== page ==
I won't be able to afford a house until my parents die

Renting in the UK is awful and no one in their right mind would choose to do it long-term.

To me, these are irrefutable facts. 

You have to contend with landlords who act like they’re doing you a favour by taking a third of your income, rather like a tapeworm popping its head out of you and demanding kudos for your mineral deficiencies.

You have to deal with estate agents and property managers, who are the least capable people I have ever met in my entire life – and I’ve genuinely met a professional farter.

Then you have no guarantee you’ll be able to stay in your abode long-term and you often don’t even have permission to put up a simple poster, which is something prison officers even permitted at Shawshank. Every day you work hard for the privilege of paying off someone else’s mortgage.

Right now, depressing as it sounds, the most likely chance of me or many of my generation – I’m 30 – owning any assets, or scrap of a house, is when our parents die. 

They were playing an entirely different game when they got on the property ladder, even if they had low-paying jobs. My father was a ground worker and my mother worked in retail when they bought their first house, but they could still own one.

They’ve since separated, so when they pass on, I’ll get half of two houses. That’s because – unluckily – I have a sister, but if I also outlive her, I’ll be living high on the hog of inherited assets. And what a hog.

Does even projecting about my parents’ death sound callous? Well, it feels like I’ve been forced into thinking about the prospect and how life will change after it. But I’m not happy about it.

My show at the Edinburgh Fringe this year is a jaunty hour about how much I hate myself, including why this line of thinking doesn’t help.

If a third of your income is going to a landlord, you simply do not have enough money to live a reasonable quality of life and put money aside for a future house deposit (especially in a cost of living crisis).

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In reality, you need to inherit assets – in the form of your parents’ home, possessions and any wealth accrued during their lifetimes of hard work – to sell and combine into a deposit to get onto the property ladder. You’re essentially handing over the souls of those who created the home you grew up in to gain your own.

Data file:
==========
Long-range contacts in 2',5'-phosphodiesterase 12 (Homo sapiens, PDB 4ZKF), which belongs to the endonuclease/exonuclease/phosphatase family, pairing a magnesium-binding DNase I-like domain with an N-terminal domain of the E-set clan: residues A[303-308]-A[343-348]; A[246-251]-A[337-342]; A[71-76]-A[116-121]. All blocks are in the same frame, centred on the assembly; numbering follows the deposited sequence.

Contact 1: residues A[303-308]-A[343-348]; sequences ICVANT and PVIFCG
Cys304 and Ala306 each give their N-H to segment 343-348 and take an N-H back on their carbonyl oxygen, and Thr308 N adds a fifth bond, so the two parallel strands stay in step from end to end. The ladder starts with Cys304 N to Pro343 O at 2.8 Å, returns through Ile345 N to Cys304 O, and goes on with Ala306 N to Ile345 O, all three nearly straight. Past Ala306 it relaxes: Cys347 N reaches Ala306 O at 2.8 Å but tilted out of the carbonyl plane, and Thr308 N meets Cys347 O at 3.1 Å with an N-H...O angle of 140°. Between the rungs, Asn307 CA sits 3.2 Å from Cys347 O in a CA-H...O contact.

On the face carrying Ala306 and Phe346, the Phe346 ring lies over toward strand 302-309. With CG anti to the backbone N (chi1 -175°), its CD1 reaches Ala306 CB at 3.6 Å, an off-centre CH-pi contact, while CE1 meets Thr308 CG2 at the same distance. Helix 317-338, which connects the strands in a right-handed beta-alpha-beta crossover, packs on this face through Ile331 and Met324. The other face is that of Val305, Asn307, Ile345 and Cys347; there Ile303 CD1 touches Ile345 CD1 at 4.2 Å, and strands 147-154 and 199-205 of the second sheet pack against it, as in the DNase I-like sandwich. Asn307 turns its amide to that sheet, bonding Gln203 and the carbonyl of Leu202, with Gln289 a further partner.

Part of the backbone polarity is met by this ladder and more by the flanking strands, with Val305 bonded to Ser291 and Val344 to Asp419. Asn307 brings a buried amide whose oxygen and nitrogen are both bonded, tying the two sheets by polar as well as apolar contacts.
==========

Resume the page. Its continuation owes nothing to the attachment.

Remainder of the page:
I live in London, which is especially bad to rent in. Estimating using the average monthly rent I have paid across all the houses and flats I’ve lived in, times by the number of years I’ve lived in London, it has cost me 70k (aka a deposit) to live among maniacs, mice and mould (Hackney is vibrant).

While I believe the private renting system is inherently unethical and bad for the economy, there are those in the property industry who see it as a legitimate business. If you are one of those people – and you take your work seriously – I’d like to address you directly now: You are absolutely terrible at your jobs.

Landlords, property managers and estate agents provide appalling service for an over-inflated charge and act like they’re bending over backwards for us while failing to do the bare minimum. I don’t make as much money as them, but I know that I am so much better at my job – and I am literally a clown (I am a stand up comedian, which is like clown, but even more quietly horrifying).

Landlords also make it harder for anyone who wants to own property. Obviously, they extract an unreasonable amount of your monthly income, preventing you from building up any savings.

They’re also part of a bigger picture, the housing crisis. A huge part of the crisis, however, is supply and demand. There is too much demand and not enough supply, so private and corporate landlords limit the supply for their own gain.

In the UK, we need to build approximately 5million homes to sort out the housing crisis, yet every government for the past 30 years has failed to build enough housing through a combination of ineptitude, quibbling over the land used and the fact too many MPs are landlords.

On top of that, according to Open Democracy’s 2021 investigation, a quarter of Tories are landlords. It stated: ‘In total, 115 (18%) MPs across all parties have declared earning money from rent, with Tories making up the vast majority. This compares to around 3% of the UK’s adult population, meaning MPs are roughly six times more likely to be landlords.’

Now, I’m sorry for suggesting that we might want to set some ethical standards in public life, but I don’t think it is acceptable to be an MP and a landlord. I believe that there are all manners of conflict of interest there, and this must change. It does somewhat explain why our leaders seemingly don’t care about renters and aren’t serious about housing.

But this is why the grim reality of the situation is that my generation often needs to rely on inheritance to get us on the property ladder.

Of course, I want my parents to flourish in retirement and enjoy every moment of it, so it brings me such dread and misery that I have to view their homes as my lifeboat away from the wreckage of the SS UK Rental Market (the only sunken ship no one wealthy would put themselves at risk to examine).

Housing is a hard situation for my generation. I hate that it’s making us rely on the deaths of our relatives or that it’s so insecure we all have to hoard familial wealth (if you can! Plenty can’t!).

I don’t want to have to see them that way. This country is sliding back into feudalism, and it’s bad for our economy and quality of life.

What kind of a life is it anyway, when so much of your future depends on death?

Alexander Bennett: I Can’t Stand The Man, Myself at Gilded Balloon: Patter Hoose (Coorie), 2 – 27 Aug at 9pm

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